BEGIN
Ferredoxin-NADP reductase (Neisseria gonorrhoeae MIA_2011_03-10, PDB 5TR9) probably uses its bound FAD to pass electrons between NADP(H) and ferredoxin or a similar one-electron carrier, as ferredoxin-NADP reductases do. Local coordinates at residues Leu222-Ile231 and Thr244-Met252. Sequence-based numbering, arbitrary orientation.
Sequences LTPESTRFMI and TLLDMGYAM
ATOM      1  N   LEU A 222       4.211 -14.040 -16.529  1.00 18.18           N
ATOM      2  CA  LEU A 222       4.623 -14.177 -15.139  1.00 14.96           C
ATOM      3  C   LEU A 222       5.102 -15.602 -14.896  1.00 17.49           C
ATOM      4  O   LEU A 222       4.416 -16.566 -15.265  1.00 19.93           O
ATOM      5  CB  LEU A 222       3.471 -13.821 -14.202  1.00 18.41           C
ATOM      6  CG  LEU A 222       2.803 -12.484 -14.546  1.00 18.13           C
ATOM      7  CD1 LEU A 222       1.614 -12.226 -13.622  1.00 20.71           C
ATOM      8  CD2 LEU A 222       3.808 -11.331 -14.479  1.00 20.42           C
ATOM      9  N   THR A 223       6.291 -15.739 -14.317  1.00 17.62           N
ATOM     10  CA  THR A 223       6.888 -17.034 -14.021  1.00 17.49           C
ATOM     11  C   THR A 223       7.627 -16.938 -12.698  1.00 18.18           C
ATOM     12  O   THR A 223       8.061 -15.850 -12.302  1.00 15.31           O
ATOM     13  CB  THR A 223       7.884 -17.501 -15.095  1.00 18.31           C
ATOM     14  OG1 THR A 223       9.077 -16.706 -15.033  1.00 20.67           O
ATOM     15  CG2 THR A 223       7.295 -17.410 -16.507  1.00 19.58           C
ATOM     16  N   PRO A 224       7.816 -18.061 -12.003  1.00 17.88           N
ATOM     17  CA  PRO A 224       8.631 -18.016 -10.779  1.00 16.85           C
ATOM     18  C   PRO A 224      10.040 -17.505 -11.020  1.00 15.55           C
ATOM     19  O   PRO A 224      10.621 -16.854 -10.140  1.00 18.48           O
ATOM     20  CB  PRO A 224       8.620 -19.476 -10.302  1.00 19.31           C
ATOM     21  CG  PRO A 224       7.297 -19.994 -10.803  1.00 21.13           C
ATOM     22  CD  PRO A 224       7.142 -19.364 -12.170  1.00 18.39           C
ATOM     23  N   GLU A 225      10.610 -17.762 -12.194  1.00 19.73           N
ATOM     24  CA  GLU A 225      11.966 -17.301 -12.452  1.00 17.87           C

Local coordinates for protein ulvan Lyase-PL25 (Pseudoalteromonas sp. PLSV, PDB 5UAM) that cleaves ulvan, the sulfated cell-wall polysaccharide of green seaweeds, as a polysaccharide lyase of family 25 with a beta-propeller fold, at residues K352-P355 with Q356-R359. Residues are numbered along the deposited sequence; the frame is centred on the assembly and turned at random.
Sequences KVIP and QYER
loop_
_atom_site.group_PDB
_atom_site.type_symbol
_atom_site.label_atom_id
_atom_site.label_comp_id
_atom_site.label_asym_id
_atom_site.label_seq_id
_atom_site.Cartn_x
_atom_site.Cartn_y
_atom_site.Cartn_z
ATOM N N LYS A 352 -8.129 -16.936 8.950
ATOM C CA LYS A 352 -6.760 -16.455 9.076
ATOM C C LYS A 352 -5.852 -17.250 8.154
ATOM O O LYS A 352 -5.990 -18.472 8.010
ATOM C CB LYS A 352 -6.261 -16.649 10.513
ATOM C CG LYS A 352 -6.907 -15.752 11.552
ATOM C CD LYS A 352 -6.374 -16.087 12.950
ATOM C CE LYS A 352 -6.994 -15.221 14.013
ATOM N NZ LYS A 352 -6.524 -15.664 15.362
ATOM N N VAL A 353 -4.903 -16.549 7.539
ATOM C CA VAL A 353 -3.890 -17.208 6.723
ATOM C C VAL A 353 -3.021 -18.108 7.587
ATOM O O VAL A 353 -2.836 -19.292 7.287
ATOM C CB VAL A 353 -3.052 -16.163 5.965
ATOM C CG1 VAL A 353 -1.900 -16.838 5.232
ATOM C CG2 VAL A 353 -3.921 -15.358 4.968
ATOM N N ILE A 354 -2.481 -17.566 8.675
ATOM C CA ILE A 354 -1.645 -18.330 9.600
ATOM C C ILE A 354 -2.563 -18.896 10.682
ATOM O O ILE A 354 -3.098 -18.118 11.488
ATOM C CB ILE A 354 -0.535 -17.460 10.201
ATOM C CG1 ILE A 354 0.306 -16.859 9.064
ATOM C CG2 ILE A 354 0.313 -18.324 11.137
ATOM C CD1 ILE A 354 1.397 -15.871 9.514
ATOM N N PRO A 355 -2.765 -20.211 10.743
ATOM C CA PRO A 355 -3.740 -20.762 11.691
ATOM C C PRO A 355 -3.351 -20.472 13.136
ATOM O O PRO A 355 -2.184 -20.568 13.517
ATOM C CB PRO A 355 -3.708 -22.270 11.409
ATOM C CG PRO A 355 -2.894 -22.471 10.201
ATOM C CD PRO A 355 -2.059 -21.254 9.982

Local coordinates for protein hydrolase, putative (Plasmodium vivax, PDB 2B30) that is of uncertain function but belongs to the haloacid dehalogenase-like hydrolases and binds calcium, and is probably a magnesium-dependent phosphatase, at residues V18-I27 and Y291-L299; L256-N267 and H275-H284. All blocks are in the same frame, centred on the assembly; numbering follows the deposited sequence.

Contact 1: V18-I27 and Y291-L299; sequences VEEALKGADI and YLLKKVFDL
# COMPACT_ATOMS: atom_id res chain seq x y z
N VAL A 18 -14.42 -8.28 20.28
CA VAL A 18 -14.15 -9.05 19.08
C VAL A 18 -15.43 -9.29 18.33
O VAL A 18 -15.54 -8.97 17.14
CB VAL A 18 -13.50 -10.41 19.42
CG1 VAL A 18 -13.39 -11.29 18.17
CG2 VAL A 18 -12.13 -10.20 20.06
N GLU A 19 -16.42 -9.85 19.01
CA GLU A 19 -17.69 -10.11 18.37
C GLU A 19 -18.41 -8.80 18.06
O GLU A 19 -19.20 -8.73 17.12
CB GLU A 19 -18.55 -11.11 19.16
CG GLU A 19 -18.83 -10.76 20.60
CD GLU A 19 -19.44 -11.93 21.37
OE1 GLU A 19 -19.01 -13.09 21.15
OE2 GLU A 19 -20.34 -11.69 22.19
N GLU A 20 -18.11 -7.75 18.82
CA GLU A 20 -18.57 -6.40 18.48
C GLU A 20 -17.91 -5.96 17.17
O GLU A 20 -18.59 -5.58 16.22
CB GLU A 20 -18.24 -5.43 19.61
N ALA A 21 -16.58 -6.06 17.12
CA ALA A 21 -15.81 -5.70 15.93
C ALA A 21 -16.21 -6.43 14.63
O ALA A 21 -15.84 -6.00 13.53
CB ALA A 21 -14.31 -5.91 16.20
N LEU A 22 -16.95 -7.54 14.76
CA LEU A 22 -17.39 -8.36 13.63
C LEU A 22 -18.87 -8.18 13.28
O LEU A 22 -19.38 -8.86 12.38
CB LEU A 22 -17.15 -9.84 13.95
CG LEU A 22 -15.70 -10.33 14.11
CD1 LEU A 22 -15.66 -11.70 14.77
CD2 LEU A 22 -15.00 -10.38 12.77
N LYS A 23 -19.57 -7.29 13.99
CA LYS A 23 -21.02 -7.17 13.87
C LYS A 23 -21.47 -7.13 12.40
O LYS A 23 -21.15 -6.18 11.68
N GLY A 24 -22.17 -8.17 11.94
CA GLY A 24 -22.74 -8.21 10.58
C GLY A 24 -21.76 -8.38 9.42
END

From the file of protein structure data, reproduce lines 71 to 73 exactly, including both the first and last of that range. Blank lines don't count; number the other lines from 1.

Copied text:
Contact 1: V18-I27 and Y291-L299; sequences VEEALKGADI and YLLKKVFDL
# COMPACT_ATOMS: atom_id res chain seq x y z
N VAL A 18 -14.42 -8.28 20.28